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Trying to get some sense out of the chaos

I’m starting to feel a bit as though I’m drowning with all the different things that I’m reading at the moment. This is an attempt to pull some of the threads out from some of the things that I have been reading and get some kind of overview on the basis that if I can get some kind of picture of the big map then I might be able to start seeing which bits of the detail I am actually interested in. Just how that will relate to the ILE course, I’m not absolutely sure at this instant.

So what kind of things have I been reading? So far today, I’ve read two papers which are quite contrasting in content and style. Winn considers developments in the use of learning technologies over a lengthy period and links the description to a range of different learning theories and how they have grown in or out of favour over the same period. He highlights the advantage of virtual environments in making it possible to do what it is not possible to do in real life for a number of different reasons, focusing mainly on simulations. On the other hand, de Winter and Vie focus on Second Life and identify a number of considerations educationalists should bear in mind when considering teaching in that environment. These range from the technical to considerations of the environment itself and the experiences students may encounter in the spaces. It is interesting that Winn makes no mention of virtual worlds, though the idea of 3-D graphical interfaces underpins much of what he says. On the other hand de Winter and Vie differentiate games from Second Life but take it as a given that their readers will be familiar with such environments, at least in theory if not in practice.

Thinking more broadly about the stuff I’ve been reading, quite a lot of it has had a focus on instructional design, for example (Cheal, 2007; Dickey, 2003) and many others are concerned to place 3-D virtual environments within a model of development of instructional design which leads almost inevitably to the adoption of such environments. Other papers have adopted a case study approach; and these have varied between straightforward accounts of what has been done and how it has been done to much more complex descriptions linking theory and practice.

A number of authors offer taxonomies for use in differentiating between different virtual worlds or environments. These include (de Freitas, 2008; Mayes & de Freitas, 2004; Robbins-Bell, 2008). A number of features or characteristics are generally identified such as the immersive nature of the virtual world, its persistence, user generated content, communication within the environment, and the social nature of the virtual world. The most complex of the taxonomies is that developed by Robbins-Bell.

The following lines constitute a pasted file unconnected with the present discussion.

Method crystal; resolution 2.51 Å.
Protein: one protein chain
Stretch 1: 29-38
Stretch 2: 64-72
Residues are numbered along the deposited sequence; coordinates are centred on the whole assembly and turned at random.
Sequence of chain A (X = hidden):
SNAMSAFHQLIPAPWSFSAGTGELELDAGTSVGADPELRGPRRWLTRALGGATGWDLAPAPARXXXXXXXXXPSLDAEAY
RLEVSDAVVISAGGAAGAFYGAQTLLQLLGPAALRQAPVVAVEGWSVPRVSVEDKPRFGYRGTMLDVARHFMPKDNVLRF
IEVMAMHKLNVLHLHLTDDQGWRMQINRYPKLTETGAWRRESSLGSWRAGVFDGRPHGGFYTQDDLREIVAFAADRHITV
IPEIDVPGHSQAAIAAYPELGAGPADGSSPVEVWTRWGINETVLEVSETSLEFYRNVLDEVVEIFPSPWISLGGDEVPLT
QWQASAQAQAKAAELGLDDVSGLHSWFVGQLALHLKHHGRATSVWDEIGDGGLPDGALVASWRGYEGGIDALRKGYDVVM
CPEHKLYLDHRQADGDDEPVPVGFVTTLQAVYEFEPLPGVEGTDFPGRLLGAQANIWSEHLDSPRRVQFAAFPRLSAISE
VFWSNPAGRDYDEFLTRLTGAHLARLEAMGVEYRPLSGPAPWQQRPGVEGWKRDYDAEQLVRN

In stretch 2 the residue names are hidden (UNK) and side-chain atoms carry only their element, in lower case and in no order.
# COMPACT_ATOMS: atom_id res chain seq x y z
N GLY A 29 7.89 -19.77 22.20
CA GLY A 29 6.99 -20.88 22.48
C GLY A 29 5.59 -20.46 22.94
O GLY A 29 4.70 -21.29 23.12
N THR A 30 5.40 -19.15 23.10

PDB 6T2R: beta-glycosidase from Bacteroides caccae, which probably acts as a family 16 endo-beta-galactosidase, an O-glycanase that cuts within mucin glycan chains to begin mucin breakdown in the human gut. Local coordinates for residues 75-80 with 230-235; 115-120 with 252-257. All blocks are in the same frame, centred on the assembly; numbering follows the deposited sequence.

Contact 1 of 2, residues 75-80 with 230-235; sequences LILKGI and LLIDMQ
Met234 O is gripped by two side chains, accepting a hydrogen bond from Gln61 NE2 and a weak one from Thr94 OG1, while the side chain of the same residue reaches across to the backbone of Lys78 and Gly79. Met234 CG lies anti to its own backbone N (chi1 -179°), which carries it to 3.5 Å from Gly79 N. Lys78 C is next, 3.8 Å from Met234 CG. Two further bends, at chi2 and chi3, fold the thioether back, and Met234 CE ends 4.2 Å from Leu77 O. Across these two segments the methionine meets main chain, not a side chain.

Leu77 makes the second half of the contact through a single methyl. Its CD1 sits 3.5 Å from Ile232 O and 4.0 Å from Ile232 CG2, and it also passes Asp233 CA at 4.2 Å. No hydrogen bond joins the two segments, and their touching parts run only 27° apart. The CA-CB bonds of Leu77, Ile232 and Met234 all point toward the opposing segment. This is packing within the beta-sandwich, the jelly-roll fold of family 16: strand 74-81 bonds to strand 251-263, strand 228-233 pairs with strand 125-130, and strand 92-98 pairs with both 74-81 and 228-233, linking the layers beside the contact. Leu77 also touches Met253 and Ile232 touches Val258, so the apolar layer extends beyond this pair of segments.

A recurring theme is the relationship of 3-D virtual environments to virtual reality. This focuses on immersiveness, presence and flow. Different authors use these words in different ways and some deliberately use immersion and presence as synonyms. Understanding of flow seems to vary between a general feeling of well-being and a total absorption.

A further strand relates to the activity taking place within the virtual environment. There is some focus on Second Life as a third place (Peachey, 2008) and this links with other authors focusing on social context of learning. Alternatively, and not often found in the same paper, is a focus on the creativity possible within many 3-D virtual worlds linked to constructivism and sometimes to experiential learning.

Cheal, C. (2007). Second Life: hype or hyperlearning? On the Horizon, 15(4), 204-210.

de Freitas, S. (2008). Serious virtual worlds: A scoping study: JISC.

de Winter, J., & Vie, S. (2008). Press enter to “say”: using Second Life to teach critical media literacy. Computers and Composition, 25, 313-322.

Dickey, M. D. (2003). Teaching in 3D: pedagogical affordances and constraints of 3D virtual worlds for synchronous distance learning. Distance Education, 24(1), 105-121.

Mayes, T., & de Freitas, S. (2004). Stage 2: Review of e-learning theories, frameworks and models.

Peachey, A. (2008). First reflections, Second Life, third place: community building in virtual worlds. Paper presented at the ReLIVE08, Open University, Milton Keynes, UK.

Robbins-Bell, S. (2008). MMORPG, MUVE…What’s the difference? Examining the communication facets of virtual worlds. Paper presented at the ReLIVE08. Retrieved 29/11/2008, from http://stadium.open.ac.uk/stadia/preview.php?whichevent=1248&s=31&schedule=1470

Winn, W. (2002). Current Trends in Educational Technology Research: The Study of Learning Environments. Educational Psychology Review, 14(3), 331-351.

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